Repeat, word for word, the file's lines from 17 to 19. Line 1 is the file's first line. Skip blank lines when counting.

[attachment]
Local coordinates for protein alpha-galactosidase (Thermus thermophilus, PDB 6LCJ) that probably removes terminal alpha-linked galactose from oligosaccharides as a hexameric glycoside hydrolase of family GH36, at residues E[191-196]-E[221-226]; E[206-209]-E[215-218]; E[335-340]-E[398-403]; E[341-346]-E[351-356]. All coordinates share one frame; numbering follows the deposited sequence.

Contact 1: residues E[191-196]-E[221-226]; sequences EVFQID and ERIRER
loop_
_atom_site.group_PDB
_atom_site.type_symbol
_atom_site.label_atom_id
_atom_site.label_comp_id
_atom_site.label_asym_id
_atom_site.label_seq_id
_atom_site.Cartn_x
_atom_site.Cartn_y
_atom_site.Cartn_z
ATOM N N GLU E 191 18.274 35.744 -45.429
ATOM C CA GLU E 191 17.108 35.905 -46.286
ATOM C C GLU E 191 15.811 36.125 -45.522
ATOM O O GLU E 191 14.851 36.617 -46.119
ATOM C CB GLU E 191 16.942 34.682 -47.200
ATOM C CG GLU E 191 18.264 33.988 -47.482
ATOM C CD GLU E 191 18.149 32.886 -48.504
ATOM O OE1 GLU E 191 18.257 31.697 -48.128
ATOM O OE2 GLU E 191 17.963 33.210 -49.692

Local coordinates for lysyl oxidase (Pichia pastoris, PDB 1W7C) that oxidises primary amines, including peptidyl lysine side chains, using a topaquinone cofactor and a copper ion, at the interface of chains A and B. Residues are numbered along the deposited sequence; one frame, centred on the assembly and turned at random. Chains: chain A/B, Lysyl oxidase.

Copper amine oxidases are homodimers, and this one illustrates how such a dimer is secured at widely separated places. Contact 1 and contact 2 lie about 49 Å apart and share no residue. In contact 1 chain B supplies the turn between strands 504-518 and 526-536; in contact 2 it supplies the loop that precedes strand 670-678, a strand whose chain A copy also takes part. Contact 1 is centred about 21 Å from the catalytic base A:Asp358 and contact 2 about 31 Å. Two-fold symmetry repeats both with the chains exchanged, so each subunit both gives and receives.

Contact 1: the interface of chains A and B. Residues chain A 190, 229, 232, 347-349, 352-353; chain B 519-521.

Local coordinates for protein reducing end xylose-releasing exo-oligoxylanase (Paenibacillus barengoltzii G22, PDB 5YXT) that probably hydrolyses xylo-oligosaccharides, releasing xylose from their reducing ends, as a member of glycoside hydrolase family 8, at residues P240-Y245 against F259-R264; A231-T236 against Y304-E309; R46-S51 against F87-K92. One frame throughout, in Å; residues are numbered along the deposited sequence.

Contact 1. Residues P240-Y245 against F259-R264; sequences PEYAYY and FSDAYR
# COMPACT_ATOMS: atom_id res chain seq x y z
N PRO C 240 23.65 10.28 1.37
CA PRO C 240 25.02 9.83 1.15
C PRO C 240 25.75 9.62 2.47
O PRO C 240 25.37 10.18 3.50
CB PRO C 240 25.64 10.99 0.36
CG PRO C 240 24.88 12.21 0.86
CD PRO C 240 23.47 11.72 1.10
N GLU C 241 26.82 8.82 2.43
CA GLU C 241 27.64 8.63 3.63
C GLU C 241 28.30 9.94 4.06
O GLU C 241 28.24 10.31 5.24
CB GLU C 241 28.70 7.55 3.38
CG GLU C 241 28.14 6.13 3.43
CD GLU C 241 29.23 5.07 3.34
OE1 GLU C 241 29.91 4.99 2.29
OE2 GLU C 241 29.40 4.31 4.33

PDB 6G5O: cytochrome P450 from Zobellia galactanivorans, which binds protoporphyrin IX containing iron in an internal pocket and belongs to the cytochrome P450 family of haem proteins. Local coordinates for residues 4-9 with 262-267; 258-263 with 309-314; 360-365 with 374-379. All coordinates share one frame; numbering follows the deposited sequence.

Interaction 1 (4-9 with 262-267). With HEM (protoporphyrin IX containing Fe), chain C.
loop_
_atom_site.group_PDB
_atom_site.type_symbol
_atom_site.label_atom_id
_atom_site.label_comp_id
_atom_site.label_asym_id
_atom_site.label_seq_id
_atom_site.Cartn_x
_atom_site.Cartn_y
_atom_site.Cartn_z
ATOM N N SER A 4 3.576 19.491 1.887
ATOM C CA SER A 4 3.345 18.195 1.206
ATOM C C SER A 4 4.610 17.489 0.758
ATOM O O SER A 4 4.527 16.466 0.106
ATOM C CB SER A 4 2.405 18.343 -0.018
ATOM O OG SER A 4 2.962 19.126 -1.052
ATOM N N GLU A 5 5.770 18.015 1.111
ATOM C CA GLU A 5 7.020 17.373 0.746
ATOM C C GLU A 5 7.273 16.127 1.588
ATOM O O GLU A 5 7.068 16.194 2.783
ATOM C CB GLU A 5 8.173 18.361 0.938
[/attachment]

ATOM C CB GLU E 191 16.942 34.682 -47.200
ATOM C CG GLU E 191 18.264 33.988 -47.482
ATOM C CD GLU E 191 18.149 32.886 -48.504